Mart Delgado (Charles Delgado) is tinseltown’s latest “it” boy. He graces blockbuster sexy flicks that are talk of the town. To up his ante, he decides to team up with his rival Lance Jacinto (Jeremy Ian) who’s only too willing to share the spotlight with Mart. The film, directed by Pink Flick auteur Popoy Legaspi, is called “Rated X”, and it promises to be as magniloquent as the title. Publicity mill starts drumming up interest and several male starlets want to be part of it. Unfortunately, just before wrapping up principal photography, the supervising producer runs away with the production budget, leaving the project unfinished and in limbo. What happens then?
To save the film, Mart and Lance decide to shoulder the expenses. But they don’t have much, and they’re desperate to get the movie done. After all, in this business, you’re only as good as your last project; and plenty is at stake here. When the director refuses to budge without payment, Mart and Lance decide to offer their non-financial assets, err, I mean “riches”. When the limpwristed camera owner refuses, Mart presents his six-inch solution. Quite fetching, right? But their carnal bounty just isn’t enough. Film editing alone costs P30,000 per session.
Then a solution presents itself: a lady (Priscilla Perez) is offering P20,000 for a concupiscent three-way with Mart and Lance. Since such “bookings” aren’t foreign to both actors, they agree to this exciting misdeed. After their libidinous session, the girl further proposes: that if Mart and Lance go at it, she would double the fee. They acquiesce, unaware that the girl is secretly recording their salacious same-sex coupling. What’s more, she is the girlfriend of one of the film’s auditionees (Rocco Mateo). Not long after, bootleg copies of their shenanigan spread like wildfire, pre-empting the commercial release of their film. Could they rely on their director’s help, who’s being relentlessly seduced by young upstart Anton (Jerome Pineda)? Will the film ever get shown? Mart and Lance have cooked up a tricky maneuver that involves a bottle of Muriatic Acid. Will this ruse work?
|Charles Delgado as Mart Delgado|
|Jeremy Ian as Lance Jacinto|
|Jerome Pineda as Anton.|
This week’s Pink Film tackles a familiar world. Director Darry dela Cruz’s “For Adults Only” recreates this subculture of the third-rate film business populated by the ugliest gay men I’ve ever laid eyes on. In fact, many of the scenes involve a flamboyant television anchor who does nothing but nag, fuss, and bitch around. He’s given carte blanche to deliver protracted monologues about how successful he is and how he’s irritated by the people around him. It was almost too painful to keep watching him insult people around when his mere presence was adequate enough for any cinematic audience to self flagellate. Crisaldo Pablo used to do this a lot – i.e. he populates his flicks with the ugliest beings ever to have walked the Earth; now Darry dela Cruz follows through.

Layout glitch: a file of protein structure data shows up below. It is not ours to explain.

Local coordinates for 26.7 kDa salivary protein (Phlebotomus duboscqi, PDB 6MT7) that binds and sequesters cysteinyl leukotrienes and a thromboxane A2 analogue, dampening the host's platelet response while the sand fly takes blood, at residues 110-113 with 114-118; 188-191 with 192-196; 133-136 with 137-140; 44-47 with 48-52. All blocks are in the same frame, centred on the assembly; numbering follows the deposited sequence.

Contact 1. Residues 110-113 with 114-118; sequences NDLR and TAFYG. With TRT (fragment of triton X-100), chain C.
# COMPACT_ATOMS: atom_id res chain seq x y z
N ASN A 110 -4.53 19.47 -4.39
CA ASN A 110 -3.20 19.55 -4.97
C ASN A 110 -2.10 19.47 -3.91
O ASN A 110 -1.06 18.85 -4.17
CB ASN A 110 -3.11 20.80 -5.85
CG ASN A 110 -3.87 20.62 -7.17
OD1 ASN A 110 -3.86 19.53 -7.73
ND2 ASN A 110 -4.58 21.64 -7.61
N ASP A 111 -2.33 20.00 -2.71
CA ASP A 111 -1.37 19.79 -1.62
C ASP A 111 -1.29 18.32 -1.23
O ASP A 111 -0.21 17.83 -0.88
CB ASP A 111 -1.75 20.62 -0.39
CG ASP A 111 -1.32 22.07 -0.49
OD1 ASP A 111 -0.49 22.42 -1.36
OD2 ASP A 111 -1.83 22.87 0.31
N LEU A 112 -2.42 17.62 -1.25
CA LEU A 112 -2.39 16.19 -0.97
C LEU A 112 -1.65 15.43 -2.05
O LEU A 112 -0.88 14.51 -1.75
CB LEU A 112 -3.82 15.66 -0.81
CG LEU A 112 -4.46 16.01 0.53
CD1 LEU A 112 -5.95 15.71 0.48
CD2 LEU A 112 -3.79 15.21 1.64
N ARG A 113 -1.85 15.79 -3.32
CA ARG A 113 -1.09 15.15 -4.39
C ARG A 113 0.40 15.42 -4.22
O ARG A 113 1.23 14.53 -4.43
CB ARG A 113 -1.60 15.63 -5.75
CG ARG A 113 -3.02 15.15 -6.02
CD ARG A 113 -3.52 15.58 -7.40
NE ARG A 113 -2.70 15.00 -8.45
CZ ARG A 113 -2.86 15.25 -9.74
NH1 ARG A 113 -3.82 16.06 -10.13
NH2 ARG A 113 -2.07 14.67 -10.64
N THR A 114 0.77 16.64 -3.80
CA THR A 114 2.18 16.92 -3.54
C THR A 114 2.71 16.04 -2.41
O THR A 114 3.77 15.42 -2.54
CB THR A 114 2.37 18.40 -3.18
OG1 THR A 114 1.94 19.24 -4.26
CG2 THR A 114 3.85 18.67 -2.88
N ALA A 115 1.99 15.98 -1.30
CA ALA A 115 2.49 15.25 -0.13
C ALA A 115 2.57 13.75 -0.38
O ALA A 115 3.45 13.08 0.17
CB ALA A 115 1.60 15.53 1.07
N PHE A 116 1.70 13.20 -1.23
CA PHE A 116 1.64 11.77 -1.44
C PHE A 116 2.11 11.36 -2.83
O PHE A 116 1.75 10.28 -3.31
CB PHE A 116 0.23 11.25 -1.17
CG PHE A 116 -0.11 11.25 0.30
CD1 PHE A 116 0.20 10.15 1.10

Erotic dramas are supposed to cajole and seduce their audience, right? So – is it wise to field the most hideous creatures for people to ogle at? Were they going for titillation or vomiting? Anyone with a fourth of a brain would be cognizant to this dilemma. It’s really a no-brainer. But, lo and behold, these critters are given longer exposure than the stars of the film. I almost went out of the cinema bloating with evanescent hives and engorged larynx. You see, I am allergic to excessive ugliness, like the Madam who loves her expensive shoes. This film has that! Manong Pedring, my driver, was inconsolable as he drove me home, while I belly flop with my rendition of : “Dahil sa ‘yo nais kong mabuhay…” But let’s get back into the story.
If you read through the narrative flow, there seems to be a crucial and considerable chronology of events, right? But the story is told in the driest of techniques, it was like watching paint dry. The only “proof of life” is Charles Delgado who looks youthful and earnest. Even Jerome Pineda frames his scenes with smug confidence – and clenched teeth, it’s baffling! Every scene is punctuated by bored blocking, they might as well film my Tita Blessy as she partakes her daily novena. At least she has more brio with her prayers. There are half a dozen shower scenes, but even these are as tired as the intelligence quotient of its makers. Yup, no peekaboos nor mushroom heads to whet the pervs’ appetites. Moreover, the sex scenes are as passionless as the drying laundry from my neighborhood window. Goodness.
Like other Cleo Paglinawan and Darry dela Cruz films, there’s always an unexplained scene where “straight guys” suddenly go at it – like rabbits in heat. After the deed, they would chat: “Ba’t natin ginawa yun? Bakla ba tayo?” Yes, check Dela Cruz and Paglinawan’s other works and this scenario is ubiquitous. Regardless of the script writer (this one is written by Len Ortega and Dela Cruz), the situational entanglements are always similar. Another familiar narrative strain is: at the end of the story, someone always dies of a violent death. This is Darry dela Cruz trademark. Straight guys shag each other then they end the living daylights out of their existence. This penchant for tragedy must be some subconscious circumspection to deal with his artistic dearth. Poor man.